HRD, “business makers”

The HR department’s space is now central to monitoring organizational, digital and managerial changes in the company. Its role as a “business creator” accompanying the transformation was highlighted in a recent webinar hosted by Top Employers: “The role of HRDs reinvented”. Illustration with the brand Monoprix.

HRD business makers

© Shutterstock – TierneyMJ

HR, which has often piloted crisis management, has had the opportunity to move from the role of “business partner” to the role of ” business maker says Vincent Binetruy, France’s director of the Top Employers Institute. The function has demonstrated its unparalleled agility and commitment, often at the expense of a very high workload and stress level. »Number one priority for companies: align HR strategy and business strategy. “At 100% of the top employers, the management carried out active support actions for HR. This demonstrates the strengthening of HR in the executive committees, ”continues Vincent Binetruy. HR positions, key people in business transformation, often confuse HRD and transformation-related responsibilities. “Nearly 9 out of 10 HR have set up support programs to help employees understand the impact of the crisis on their role and responsibilities,” says Vincent Binetruy.

The Monoprix brand has trained its employees in life skills, thanks to workshops such as “Oui Attitude”

Follow the transformation

The Monoprix retail chain – 700 stores, 21,000 employees, 5 billion euros in turnover in 2019 – which suffered a loss of 15 to 20% of its store turnover, has undertaken to rethink the consumer shopping experience. “Our customers want to shop for pleasure, so we need to improve their in-store shopping experience. Our challenge is to create as many human values ​​as possible in our stores to have complementarity between our physical stores and our digital spaces,” explains Sandra Hazelart , Director of Human Resources at Monoprix. To do this, HR has undertaken to chase away all non-value-adding tasks away from customers.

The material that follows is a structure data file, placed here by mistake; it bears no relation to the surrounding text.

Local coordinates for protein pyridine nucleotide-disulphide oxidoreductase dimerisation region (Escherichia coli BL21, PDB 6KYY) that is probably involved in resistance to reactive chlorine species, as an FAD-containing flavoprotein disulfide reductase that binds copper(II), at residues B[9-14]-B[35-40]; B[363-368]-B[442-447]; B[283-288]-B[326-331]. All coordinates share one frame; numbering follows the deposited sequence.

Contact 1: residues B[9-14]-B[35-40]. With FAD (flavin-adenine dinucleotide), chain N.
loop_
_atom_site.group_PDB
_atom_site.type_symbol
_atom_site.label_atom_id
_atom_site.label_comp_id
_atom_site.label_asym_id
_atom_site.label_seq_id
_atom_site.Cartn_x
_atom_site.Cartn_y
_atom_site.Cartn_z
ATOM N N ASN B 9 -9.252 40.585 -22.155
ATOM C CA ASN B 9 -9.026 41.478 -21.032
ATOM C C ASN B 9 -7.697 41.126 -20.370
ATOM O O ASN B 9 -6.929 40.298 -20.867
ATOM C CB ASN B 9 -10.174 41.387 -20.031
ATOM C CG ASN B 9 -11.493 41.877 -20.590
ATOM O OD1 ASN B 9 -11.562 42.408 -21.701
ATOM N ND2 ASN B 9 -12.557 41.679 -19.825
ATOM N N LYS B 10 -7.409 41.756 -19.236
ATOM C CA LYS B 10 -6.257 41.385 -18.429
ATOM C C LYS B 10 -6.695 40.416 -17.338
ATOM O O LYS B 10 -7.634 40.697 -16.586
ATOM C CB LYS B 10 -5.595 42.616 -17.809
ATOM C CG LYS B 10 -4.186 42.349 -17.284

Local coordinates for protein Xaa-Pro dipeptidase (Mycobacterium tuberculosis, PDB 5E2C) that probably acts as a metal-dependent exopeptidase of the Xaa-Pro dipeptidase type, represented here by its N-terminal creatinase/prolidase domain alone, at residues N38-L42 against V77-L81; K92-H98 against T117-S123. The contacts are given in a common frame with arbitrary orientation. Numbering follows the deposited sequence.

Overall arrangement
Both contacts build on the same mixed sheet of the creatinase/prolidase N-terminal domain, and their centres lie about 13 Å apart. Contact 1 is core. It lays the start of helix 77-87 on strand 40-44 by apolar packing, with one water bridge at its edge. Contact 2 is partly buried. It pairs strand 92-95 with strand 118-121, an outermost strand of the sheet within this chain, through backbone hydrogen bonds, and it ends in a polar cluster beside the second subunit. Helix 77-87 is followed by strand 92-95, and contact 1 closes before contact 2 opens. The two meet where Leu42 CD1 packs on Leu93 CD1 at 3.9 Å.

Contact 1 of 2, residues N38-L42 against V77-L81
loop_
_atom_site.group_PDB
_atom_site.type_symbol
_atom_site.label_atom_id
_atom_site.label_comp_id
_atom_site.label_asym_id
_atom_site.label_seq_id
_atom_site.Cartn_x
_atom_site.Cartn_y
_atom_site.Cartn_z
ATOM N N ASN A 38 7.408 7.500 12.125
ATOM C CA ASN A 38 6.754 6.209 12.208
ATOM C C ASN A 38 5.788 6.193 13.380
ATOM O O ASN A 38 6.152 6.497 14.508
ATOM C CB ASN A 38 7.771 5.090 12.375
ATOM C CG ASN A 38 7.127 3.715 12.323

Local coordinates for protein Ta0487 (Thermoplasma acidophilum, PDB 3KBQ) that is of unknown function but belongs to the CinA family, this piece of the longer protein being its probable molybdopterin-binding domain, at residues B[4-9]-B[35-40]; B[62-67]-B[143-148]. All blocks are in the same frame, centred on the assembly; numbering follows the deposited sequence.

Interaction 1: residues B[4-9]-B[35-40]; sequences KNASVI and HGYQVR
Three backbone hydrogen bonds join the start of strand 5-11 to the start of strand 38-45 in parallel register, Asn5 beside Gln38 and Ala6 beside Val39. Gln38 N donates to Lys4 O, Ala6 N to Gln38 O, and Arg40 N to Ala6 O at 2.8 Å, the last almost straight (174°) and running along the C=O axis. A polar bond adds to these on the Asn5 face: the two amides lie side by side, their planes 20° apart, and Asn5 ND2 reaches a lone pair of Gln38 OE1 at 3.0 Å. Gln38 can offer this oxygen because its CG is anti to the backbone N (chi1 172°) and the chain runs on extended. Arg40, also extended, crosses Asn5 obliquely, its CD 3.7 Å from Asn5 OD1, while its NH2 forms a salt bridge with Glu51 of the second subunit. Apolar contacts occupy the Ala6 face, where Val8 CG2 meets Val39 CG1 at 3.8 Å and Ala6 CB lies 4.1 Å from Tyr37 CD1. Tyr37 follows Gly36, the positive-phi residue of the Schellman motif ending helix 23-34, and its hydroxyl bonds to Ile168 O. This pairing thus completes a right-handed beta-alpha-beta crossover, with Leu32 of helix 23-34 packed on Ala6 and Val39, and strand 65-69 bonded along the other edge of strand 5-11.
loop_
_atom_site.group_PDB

“We have cleaned up job descriptions and deployed all sorts of technologies to automate as many tasks as possible, such as monitoring expiration dates for fresh products or product inventory. The company has redesigned the organization of work so that every hour worked is linked to the customer. “The goal is to re-humanize our stores and always offer more new services and products,” explains Sandra Hazelart.

The brand has also trained its employees in life skills, through workshops such as “Yes attitude”, to define the right attitudes to take towards customers. To take care of them and move from a mass customer relationship to a more personal relationship where the Monoprix employee wants to know how to listen, ask, decode and advise customers, the brand seeks to develop appropriate products or services. To achieve this, it launched in 2020 “Tell us about yourself” workshops, with the aim of getting employees to reveal what they like to do outside of their work, to learn more about themselves and their abilities.